WASHINGTON, DC – Federal legislation now requires the Army Corps of Engineers to address the safety risks of placing dead trees in Lake Chelan to offset the environment damage allegedly caused by building a dock.
The House Appropriations Committee passed a bill April 25 that requires the Corps to address the safety risks to recreational users of woody debris placed in Lake Chelan, according to U.S. Rep. Doc Hastings (R-Wenatchee).
“Individuals wishing to construct a residential dock must pass through an exhaustive and very expensive permit process,” wrote boating safety instructor Russ Jones in a guest column to The Mirror. “Yet any agency wishing to deposit non-native species into the lake appear to be able to do so without the simplest of review processes. This was also the case with the use of submerged fruit trees. No prior study was conducted nor has there been any follow up study.”
With the dramatic rise and fall of the water level through the different seasons, local residents have raised concerns about the possible movement of this woody debris and the safety hazards that it poses to boaters and other recreational users of the lake, Hastings said.
“Washington residents have enjoyed waterskiing, swimming, boating and fishing in Lake Chelan for generations, and it is critical that it remain a safe environment for recreation,” said Hastings, who contributed language in the bill, “I am pleased that the Appropriations Committee acknowledges the need for the Corps to address the safety hazards of woody debris in Lake Chelan and reevaluate its use in the future so Lake Chelan can remain a safe place for Washington families to enjoy recreational activities. Additionally, I question the science and lack of monitoring of large woody debris as a mitigation requirement.”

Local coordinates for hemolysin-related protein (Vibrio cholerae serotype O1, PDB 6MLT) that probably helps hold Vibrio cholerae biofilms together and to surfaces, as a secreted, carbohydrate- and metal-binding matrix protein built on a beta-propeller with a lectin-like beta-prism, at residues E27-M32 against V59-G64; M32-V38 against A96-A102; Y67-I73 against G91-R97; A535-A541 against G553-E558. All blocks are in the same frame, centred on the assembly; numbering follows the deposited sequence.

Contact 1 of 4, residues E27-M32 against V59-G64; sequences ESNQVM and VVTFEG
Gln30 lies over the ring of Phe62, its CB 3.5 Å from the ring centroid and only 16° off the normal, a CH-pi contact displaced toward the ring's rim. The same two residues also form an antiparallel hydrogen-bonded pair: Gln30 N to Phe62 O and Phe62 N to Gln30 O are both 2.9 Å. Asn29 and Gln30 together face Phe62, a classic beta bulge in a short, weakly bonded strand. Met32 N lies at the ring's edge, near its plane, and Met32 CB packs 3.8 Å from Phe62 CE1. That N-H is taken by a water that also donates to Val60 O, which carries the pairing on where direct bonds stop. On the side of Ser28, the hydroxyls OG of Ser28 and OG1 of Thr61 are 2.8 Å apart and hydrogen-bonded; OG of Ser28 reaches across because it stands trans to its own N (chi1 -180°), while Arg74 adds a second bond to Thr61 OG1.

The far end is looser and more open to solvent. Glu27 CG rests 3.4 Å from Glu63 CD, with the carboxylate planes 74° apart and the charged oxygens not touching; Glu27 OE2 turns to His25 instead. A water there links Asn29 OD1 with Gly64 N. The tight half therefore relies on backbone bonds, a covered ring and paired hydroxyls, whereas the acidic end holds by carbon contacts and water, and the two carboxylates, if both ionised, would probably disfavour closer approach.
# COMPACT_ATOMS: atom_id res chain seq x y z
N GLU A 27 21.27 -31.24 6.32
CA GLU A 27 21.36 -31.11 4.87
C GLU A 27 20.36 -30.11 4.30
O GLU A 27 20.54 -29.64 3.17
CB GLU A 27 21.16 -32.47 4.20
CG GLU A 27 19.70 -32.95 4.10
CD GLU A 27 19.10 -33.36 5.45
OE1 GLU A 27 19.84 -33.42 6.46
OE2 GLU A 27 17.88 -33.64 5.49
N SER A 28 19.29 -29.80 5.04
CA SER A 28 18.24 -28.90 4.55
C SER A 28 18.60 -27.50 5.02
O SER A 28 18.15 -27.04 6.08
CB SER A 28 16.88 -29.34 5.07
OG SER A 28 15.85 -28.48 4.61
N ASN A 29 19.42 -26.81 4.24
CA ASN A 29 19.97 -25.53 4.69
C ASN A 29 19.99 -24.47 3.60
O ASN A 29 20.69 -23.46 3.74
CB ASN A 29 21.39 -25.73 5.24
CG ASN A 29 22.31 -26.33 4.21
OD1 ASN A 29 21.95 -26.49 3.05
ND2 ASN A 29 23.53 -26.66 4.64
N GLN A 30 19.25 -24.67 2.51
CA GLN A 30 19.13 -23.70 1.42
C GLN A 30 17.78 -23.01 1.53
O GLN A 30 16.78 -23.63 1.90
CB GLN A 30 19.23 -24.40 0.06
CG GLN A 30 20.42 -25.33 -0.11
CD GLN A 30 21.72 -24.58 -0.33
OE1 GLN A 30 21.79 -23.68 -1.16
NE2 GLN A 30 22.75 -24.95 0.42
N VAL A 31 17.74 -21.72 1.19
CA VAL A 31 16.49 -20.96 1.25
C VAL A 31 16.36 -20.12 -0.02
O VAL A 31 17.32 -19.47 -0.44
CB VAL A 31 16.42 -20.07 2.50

In January 2011, Chelan City Council members unanimously adopted a complicated resolution restricting the use of large woody debris as an environmental offset to construction projects such as boat docks over the lake.
“In layman’s language, it would allow large woody debris but only low enough where it won’t interfere with boaters,” said council member Wendy Isenhart at that time. “It’s our responsibility to make policy here and we need an expression of our policy.”
Chelan County Commissioners followed shortly thereafter with a similar resolution.
Hastings’ language, which was included in the report accompanying the Fiscal Year 2013 Energy and Water Appropriations bill, requires the Army Corps of Engineers to report back to Congress on their efforts to address the safety hazards posed by woody debris in Lake Chelan, the liability of the Corps and private dock owners should a person or property be injured or destroyed by the woody debris, and whether woody debris should continue to be an acceptable option offered for mitigation within Lake Chelan.
In March, Hastings, who has long questioned the need to mitigate the impact of docks on fish, submitted a request to Administrator Lubchenco of the National Oceanic and Atmospheric Administration for the science used to determine the impact of docks on fish species.
Lubchenco has yet to respond to this request.
One prescribed method is to anchor apple trees, referred to as large woody debris, near the shoreline to create artificial fish habitats. The Army Corps of Engineers and the State Department of Ecology created a prospectus that includes research allegedly proving this method would work in Lake Chelan.
The agencies call the trees “large woody debris” and fear that every time a portion of the lake is covered by such things as docks, it has a negative impact on the ecology of the lake.
Making up for that negative impact, by tethering dead trees near the lake shoreline to create habitat for fish, is called “mitigation.”